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Are you an only child? If not, did you ever wish you were?
For people from multi-sibling families, being an only child conjures up images of having your parents' undivided attention, not having to share your possessions, having your own bedroom, not needing to vote in order to decide where to go on family outings.
On the other hand, the life of an only child can also be a bit boring. There are no "live-in" friends to play with or to make long, rainy Sunday afternoons a little more exciting. No co-conspirator for family pranks. No one to complain to when Mom and Dad are being "unreasonable." No big brother or sister to stick up for you in school or little sibling to show off to your friends.
There are certainly benefits and disadvantages to being either an only child or one of many. However, there is a kind of mystique that goes with being an only child. And though, of course, we know that in families blessed with more than one child, love is not "divided" amongst the children, still, somehow, we can also appreciate that when there is a situation of an only child, the parents' love, aspirations, attention, and hopes are highly concentrated on that one child.
The Baal Shem Tov, founder of Chasidism, said that every Jew is as precious to G-d as if he or she were G-d's only child.
"That sure sounds nice," one might think, "but what does it do for me and what does it require of me?"
Being an "only child" has a lot of plusses. It means that G-d is always there and always listening. It means that I can ask for a lot of things (though G-d is not over-indulgent and sometimes the answer will be "no"). It means that I am very important and what I do makes a difference, as the Talmud teaches, "Every person is an entire world." It means I can hold my head up high, I'm "somebody."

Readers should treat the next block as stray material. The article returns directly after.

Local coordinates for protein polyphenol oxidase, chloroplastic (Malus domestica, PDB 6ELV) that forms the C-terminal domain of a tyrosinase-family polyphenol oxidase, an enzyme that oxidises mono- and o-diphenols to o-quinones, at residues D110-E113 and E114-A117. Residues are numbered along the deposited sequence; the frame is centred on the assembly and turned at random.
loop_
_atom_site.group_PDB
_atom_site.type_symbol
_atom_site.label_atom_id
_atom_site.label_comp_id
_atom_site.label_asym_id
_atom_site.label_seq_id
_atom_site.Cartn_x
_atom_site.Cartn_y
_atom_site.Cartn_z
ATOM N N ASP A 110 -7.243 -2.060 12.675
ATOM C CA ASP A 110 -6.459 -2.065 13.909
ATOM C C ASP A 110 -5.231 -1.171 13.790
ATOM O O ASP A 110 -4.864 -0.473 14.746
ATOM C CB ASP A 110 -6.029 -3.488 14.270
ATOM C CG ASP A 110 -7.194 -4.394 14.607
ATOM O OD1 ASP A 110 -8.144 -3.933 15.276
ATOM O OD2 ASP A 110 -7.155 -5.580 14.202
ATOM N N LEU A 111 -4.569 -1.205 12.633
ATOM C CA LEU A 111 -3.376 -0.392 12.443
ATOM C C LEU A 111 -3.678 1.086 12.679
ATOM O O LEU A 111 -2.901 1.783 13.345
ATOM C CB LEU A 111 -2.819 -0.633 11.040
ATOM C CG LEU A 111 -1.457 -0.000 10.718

Being an "only child" also brings with it responsibility. G-d is counting on me, He's putting His hope in me and I have to try to live up to G-d's expectations.
Remember, though, that the Baal Shem Tov said that every Jew is an only child. So a huge part of this very nice teaching is that there are a lot of other "only children" out there. And each one of them is an entire world, each one is a "somebody." Each one deserves respect and love (which, as noted above, are unlimited).
Children in general, and an only child in particular, play "make-believe," creating invisible friends and fantastic situations. The Rebbe said that we are poised at the threshold of the Redemption. When we cross that threshold, it will come naturally to respect and love not only every Jew, but all of creation. Until then, may it commence very soon, let's be "childish" and make-believe.
This week's Torah portion is Tazria. We also read an extra Torah reading, "Hachodesh - this month" In Hachodesh we are given the first commandment as a Jewish nation - to sanctify the new month on the testimony of two witnesses who saw the birth of the new moon.
The words in the Torah that teach us this mitzva (commandment) are "This month, for you, will be the first month." G-d showed Moses the sliver of the new moon and said "this" is how the moon should look.
At the same time, with the same words, we are taught: "This month" the month of Nissan, "for you" for the Jewish people, "will be the first month" or literally "the head of months."
Why is it so important for G-d to tell us, by the first mitzva, that Nissan be our "head month"?